Dedicated but Drained?

Exhaustion in service roles is not a new phenomenon - Can doing nothing help us hold everything?

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Are you alright?? She said, her blue eyes deep with kindness and framed in concern.

“I’m ok” I said. I crumpled up the brown paper bag my banana muffin was served in, then tossed it in the bin, like the throw away comment I just made.

Silence. I took a breath and turned my face to the sunshine…. Thinking…… I guess now is as good a time as any to start telling the truth. To her and to myself.

“To be honest mum….no I am not alright, but I will be”

She said, “you know you can tell me anything right?”.  I know I can trust this woman with my life, but what I have to say will potentially traumatize her just hearing it.

“I now mum, but if I told you, I would end up having to counsel you through what you just heard…….. I don’t want to do that to us”

That’s just how it is for many of us in human services. Often the world we work in is not the world our family and friends live in. So, we straddle the fence of two worlds……. one foot in each and it can get exhausting.

It has been called burnout, compassion fatigue, vicarious trauma, secondary traumatic stress, and empathy fatigue. Thanks to neuroscience and research we have these labels available to us. They validate the common struggle for so many dedicated and passionate people.

The role of caring for others who are vulnerable, or suffering brings with it a unique set of challenges. Paid or unpaid the common struggle for those in service of others (including those dedicated to environmental conservation) circles around symptoms of emotional and physical fatigue. On one hand it ignites dedication and a sense of satisfaction and on the other, it can leave us feeling exhausted, empty and cynical.

However, the important questions remain……. what can I do about it? We start with the only thing we ever really have any control over. Ourselves.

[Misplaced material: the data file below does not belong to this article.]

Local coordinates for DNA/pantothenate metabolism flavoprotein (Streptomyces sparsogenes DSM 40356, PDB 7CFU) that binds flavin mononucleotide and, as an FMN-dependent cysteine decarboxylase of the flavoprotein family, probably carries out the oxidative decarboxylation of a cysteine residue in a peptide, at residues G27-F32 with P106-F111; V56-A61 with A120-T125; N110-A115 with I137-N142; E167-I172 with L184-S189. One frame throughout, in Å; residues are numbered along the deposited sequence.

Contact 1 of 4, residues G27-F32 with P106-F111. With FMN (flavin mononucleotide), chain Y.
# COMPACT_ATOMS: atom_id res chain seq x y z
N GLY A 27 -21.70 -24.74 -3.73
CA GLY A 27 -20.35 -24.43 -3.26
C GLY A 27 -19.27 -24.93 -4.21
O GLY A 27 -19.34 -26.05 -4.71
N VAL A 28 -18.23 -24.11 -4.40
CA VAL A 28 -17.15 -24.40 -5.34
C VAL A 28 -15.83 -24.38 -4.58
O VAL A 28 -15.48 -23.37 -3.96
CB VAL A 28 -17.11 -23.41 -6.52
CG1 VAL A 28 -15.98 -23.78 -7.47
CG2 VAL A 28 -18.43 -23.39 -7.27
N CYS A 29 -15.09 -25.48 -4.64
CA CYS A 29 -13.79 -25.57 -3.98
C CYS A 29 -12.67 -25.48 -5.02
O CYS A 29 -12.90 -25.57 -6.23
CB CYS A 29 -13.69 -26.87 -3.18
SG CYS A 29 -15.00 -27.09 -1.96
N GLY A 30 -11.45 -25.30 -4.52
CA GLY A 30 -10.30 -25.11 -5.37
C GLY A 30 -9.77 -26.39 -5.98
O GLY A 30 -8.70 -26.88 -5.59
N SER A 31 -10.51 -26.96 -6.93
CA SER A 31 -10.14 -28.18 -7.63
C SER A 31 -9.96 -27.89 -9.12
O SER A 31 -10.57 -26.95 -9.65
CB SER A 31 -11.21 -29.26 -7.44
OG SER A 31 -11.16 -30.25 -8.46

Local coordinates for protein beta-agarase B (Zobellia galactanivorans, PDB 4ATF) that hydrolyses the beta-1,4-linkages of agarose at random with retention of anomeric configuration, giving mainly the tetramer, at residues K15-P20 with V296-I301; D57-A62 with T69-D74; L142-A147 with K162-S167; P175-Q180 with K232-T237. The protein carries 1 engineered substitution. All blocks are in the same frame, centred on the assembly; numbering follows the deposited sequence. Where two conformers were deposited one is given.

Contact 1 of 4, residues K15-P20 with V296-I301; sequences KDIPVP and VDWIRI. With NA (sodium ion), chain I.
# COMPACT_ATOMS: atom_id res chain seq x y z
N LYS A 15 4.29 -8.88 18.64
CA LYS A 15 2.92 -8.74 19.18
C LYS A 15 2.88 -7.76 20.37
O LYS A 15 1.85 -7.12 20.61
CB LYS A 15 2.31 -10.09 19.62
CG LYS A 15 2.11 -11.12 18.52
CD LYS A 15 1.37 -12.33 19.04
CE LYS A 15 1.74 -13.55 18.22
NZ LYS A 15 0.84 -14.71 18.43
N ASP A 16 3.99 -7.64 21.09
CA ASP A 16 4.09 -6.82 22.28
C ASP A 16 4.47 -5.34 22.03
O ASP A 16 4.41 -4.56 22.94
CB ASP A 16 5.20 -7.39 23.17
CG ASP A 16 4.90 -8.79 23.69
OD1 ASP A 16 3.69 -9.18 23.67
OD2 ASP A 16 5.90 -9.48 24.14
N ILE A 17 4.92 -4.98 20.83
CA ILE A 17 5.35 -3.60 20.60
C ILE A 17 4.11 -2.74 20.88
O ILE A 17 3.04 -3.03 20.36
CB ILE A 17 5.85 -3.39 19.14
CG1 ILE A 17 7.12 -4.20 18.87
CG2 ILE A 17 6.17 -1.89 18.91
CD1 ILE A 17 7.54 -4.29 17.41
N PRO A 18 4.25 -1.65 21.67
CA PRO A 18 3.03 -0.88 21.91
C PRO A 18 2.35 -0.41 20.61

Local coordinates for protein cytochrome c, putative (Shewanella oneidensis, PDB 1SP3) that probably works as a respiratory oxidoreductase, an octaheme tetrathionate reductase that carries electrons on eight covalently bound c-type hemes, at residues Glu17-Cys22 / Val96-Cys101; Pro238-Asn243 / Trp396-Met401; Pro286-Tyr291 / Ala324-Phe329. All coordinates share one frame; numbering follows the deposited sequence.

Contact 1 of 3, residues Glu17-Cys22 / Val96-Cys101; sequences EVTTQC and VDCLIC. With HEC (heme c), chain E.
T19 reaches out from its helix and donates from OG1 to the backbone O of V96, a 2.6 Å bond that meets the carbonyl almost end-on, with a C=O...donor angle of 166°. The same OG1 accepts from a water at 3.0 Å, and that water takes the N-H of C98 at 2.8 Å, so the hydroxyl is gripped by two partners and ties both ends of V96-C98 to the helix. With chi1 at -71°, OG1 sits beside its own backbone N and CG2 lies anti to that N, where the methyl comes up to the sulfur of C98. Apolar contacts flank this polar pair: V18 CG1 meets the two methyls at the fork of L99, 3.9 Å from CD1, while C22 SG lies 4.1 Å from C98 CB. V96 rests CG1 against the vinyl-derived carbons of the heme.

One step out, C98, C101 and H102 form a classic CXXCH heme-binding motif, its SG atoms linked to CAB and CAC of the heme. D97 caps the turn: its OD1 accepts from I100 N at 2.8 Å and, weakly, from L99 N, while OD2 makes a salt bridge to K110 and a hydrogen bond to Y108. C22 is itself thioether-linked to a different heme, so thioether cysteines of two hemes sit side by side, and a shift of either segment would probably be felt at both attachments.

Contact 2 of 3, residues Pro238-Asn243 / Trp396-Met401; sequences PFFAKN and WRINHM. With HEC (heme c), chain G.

If you are reading this then your superpower is probably understanding the emotional make up of others, then responding to their needs. It is also extremely likely that you have spent the bulk of your life NOT applying to same diligence to your own emotional experiences and needs. 

Often our compassion and dedication for others takes centre stage. But the truth is we cannot reach our full potential when dealing with the suffering and vulnerability of others if we do not first understand our own. However, we often skip this part, because it feels selfish or trivial. It isn’t.

We all wrestle with the same challenging feelings in varying degrees e.g., anger, hopelessness, depression, and grief.  If we deny and dismiss our own experiences, they will be exacerbated the same way anyone else’s would if treated that way. If we offer time, acceptance, compassion and patience something else happens. So I invite you now to consider the importance of being truthful with yourself about how you really feel.

We all know that the most important part of human service work is connection. We all know that quality human connection was ever formed through ticking of things on your “to do” list. Learning to stop doing and start being is pivital to longevity in a service roles. Mindfulness is the perfect road map back to connection. Starting with yourself.

Whenever I run workshops on Sustainability in Service, I always recommend basic mindfulness training as a foundational skill to healing the effects of empathy fatigue and vicarious trauma. So start with the breath, be open, be curious, then see what comes next.

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